Olivia Dreizen Howell has spent the summer running her online business, Fresh Starts Registry, from her Long Island, N.Y., home while caring for her two sons. At ages 9 and 7, they are full of energy.
"So many times," Howell says, "I'll be on a radio interview that's live and my kids are banging on the door asking for string cheese."
Howell isn't wishing her final weeks of summer away, but she's eagerly anticipating the moment when classes begin and her kids are occupied all day on a predictable schedule.
Summer can be difficult for the growing community of parents who now work partly or fully from home. And experts say that just like kids, adults can benefit from the energy and new possibilities that the start of the school year brings.
Especially if they do some planning.
Desiree Martinez, a marketing consultant for small businesses and a mother of two young children in Ann Arbor, Mich., says parents should aim to harness the fall's momentum, and not let any time that's opened up get away from them.
The back-to-school season can fill up quickly, especially for working parents who shuttle kids to practices and events, says Martinez, who has been helping clients prepare for the first day of school.
"What happens to us mentally is that it's Labor Day, then back to school, and Halloween, Thanksgiving, and suddenly it's Christmas break," she says. "You kind of don't get a chance to breathe. And so if you don't have the right plan in place, it can be to your detriment."
So what might that plan look like? How can parents use the final days of summer wisely?
GET CLEAR ON PRIORITIES
Rachel Brenke, who runs her own law practice and coaches other entrepreneurs on keeping a healthy work-life balance, suggests sitting down now to make a list that includes all family members. What are each person's commitments and top priorities for the fall?
Then draw up a schedule that "fits everything together like puzzle pieces."
For mothers: "I'd encourage you to start with yourself first," Brenke says, because it's easy to fall prey to the cultural pressure to put yourself last.
"Guilt and a feeling of obligation and overwhelm starts to creep in," she says, and your own projects, work and personal goals can get postponed year after year.
Aileen Weintraub sees this happen often with the writers she mentors through her business, Witches of Pitches. Many of them are working mothers.
Weintraub can relate: When her teenage son is home for the summer, she says, "I want to spend as much time with my son as possible. But I also really want to keep the momentum going on my career and all the things that we've built. So it's been quite a balance."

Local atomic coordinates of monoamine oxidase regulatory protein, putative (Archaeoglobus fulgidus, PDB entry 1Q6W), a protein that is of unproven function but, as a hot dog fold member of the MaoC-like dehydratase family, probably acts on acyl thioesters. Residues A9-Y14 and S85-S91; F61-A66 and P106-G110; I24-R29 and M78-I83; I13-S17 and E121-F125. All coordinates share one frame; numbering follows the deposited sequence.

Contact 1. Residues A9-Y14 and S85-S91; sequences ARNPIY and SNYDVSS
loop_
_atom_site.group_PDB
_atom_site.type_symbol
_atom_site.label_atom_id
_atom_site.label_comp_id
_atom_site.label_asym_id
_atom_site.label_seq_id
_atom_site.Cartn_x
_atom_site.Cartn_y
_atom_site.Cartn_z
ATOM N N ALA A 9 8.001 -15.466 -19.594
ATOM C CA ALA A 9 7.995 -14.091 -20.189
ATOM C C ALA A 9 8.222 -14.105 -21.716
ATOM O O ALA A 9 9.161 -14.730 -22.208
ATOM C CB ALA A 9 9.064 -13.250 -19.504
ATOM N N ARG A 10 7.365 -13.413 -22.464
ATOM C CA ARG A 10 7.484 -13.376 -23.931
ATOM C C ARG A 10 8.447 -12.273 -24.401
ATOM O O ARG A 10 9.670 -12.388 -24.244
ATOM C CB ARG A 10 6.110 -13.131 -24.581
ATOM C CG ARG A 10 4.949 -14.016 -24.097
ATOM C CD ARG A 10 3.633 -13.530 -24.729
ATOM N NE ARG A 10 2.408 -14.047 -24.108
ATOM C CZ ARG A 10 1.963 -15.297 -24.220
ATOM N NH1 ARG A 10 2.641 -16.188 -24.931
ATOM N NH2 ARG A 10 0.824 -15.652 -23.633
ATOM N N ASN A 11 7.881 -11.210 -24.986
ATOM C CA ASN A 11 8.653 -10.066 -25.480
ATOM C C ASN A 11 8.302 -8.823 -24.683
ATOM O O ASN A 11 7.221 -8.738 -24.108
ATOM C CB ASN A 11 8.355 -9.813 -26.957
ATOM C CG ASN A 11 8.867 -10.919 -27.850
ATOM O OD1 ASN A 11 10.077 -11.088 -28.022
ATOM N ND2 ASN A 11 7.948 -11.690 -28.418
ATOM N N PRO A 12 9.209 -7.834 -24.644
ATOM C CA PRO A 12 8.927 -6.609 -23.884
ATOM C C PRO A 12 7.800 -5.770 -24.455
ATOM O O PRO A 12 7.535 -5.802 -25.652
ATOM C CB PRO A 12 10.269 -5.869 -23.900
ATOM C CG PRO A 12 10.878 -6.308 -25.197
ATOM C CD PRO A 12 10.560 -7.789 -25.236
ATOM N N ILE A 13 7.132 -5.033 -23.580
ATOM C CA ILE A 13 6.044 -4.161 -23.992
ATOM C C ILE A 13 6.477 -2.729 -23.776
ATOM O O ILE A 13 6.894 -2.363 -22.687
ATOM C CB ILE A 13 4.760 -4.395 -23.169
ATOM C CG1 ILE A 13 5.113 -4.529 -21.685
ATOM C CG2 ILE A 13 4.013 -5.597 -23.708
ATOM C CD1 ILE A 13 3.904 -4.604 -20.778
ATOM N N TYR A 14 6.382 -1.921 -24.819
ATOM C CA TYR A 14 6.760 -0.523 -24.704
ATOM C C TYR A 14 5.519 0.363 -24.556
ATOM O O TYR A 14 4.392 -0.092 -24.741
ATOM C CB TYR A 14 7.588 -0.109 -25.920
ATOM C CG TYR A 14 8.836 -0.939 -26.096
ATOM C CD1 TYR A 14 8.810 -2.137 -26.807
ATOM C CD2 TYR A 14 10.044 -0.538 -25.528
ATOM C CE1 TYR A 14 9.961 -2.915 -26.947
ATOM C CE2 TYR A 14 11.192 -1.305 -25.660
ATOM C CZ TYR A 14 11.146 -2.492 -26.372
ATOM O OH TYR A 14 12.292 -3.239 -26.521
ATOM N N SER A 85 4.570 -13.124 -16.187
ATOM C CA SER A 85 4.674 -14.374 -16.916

START MAKING THE SHIFT
Howell has this advice for parents: Give yourself patience about the things you couldn't get done with kids around the house. But get a head start scheduling the meetings or tasks that require quiet and concentration during the first days of the school year.
Lakesha Cole runs a public relations firm from her home in Florida and is the primary parent taking care of her three children, including one with special needs. To accomplish her own goals this fall, she has already begun shifting the family into their back-to-school routine.
"Systems make my world run smoothly, and so I set these systems up in our household for getting up in the morning and getting what you need done in the time frame that you need to do it," she says.
Closets are being cleaned out and Cole has set up several "stations," including a breakfast station, where each child chooses and prepares their own morning meal.
"My goal is, I don't need you to ask me 50 questions in the morning. You know how to brush your teeth. You know how to get dressed. You know how to do all these things and I'm empowering you to be independent and to make these decisions without me," she says.
Like Cole, branding consultant Ginny Olson is already getting her two sons, ages 10 and 8, on a solid sleep schedule with help from her homemade "no-fuss bedtime chart."
It's a simple system: "If they are in bed by 8 and they read until 8:30, I will give them each a quarter," Olson says. "I'm kind of reinforcing that this is just how our family shows up -- whether it's summertime or school time -- so that when school time does come, it's going to be easy."
Martinez doesn't have charts but she does try to set clear boundaries around her work hours.
She begins work early in the morning, before her kids wake up. But once they're up, her kids know "this time is when I'm working and if my door is closed, you can't come in, but I will make sure that after this time, I'm done. Then we're going to do something together," she says.
Cole agrees these kinds of boundaries help. And so does a break for parents after a summer of child care and multitasking.
Every year she gives herself one full day of celebration before she dives in on her career and personal goals when school begins.
"The first day of school is the official Hooky Mom Day," she says. "I play hooky from all things grown-up. I normally go to ResortPass and buy a pass at a fancy hotel and I go lie on their private beach. I am there from drop-off to pickup. And that is how I kick off the school year ... whoever wants to come and join me, they can join me. I'll be at the Don CeSar Hotel in St. Pete!"